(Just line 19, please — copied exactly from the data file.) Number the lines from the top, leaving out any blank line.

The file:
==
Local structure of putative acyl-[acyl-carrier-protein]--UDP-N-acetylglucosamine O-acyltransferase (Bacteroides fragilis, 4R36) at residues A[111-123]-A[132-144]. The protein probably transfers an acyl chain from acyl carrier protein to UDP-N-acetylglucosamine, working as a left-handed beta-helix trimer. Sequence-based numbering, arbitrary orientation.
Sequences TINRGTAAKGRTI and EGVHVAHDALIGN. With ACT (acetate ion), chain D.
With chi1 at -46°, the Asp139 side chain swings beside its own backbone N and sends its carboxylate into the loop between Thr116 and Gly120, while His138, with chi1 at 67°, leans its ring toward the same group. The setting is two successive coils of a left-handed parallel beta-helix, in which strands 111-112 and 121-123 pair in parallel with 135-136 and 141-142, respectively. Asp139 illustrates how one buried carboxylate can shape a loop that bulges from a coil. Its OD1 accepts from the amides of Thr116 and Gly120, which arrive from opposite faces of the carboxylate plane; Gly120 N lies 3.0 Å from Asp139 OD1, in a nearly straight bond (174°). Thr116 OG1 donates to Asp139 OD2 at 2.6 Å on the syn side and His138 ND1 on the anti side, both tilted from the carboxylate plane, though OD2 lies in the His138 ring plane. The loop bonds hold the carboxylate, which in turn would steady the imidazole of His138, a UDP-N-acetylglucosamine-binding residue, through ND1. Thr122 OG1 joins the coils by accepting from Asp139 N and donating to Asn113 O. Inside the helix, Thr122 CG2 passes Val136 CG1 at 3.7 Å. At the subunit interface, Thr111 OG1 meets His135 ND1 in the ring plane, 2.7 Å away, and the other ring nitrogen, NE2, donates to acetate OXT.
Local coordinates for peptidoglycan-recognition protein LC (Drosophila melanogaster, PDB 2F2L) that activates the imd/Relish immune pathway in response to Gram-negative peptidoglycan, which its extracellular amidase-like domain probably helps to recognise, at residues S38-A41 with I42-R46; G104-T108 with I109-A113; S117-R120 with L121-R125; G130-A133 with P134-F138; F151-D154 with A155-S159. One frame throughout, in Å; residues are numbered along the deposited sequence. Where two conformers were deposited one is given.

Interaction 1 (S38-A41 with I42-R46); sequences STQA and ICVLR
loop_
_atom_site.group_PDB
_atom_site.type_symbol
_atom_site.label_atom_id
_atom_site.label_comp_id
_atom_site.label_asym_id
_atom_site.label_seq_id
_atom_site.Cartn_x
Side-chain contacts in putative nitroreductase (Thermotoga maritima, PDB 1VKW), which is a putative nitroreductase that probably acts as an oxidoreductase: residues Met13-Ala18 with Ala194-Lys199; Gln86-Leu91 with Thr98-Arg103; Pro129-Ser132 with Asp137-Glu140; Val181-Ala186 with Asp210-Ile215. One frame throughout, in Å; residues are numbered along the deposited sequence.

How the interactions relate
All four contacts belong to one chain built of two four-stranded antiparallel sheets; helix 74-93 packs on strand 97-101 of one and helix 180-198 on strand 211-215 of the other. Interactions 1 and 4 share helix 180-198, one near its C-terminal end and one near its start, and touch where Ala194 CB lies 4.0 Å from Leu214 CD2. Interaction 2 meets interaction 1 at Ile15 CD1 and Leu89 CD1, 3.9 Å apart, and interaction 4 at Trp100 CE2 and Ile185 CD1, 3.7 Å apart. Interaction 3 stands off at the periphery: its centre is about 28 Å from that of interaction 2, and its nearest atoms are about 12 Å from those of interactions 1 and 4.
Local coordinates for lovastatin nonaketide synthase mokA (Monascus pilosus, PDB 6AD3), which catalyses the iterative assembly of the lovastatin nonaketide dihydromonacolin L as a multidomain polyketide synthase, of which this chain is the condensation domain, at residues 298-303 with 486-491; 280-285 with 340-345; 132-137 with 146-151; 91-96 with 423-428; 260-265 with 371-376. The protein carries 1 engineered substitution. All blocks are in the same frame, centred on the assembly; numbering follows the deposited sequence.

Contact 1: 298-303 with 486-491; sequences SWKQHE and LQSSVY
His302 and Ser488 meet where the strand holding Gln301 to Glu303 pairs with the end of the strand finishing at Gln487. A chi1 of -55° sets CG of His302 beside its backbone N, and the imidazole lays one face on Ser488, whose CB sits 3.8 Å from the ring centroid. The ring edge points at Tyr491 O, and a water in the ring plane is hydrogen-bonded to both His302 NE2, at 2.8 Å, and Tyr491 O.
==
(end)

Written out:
His302 and Ser488 meet where the strand holding Gln301 to Glu303 pairs with the end of the strand finishing at Gln487. A chi1 of -55° sets CG of His302 beside its backbone N, and the imidazole lays one face on Ser488, whose CB sits 3.8 Å from the ring centroid. The ring edge points at Tyr491 O, and a water in the ring plane is hydrogen-bonded to both His302 NE2, at 2.8 Å, and Tyr491 O.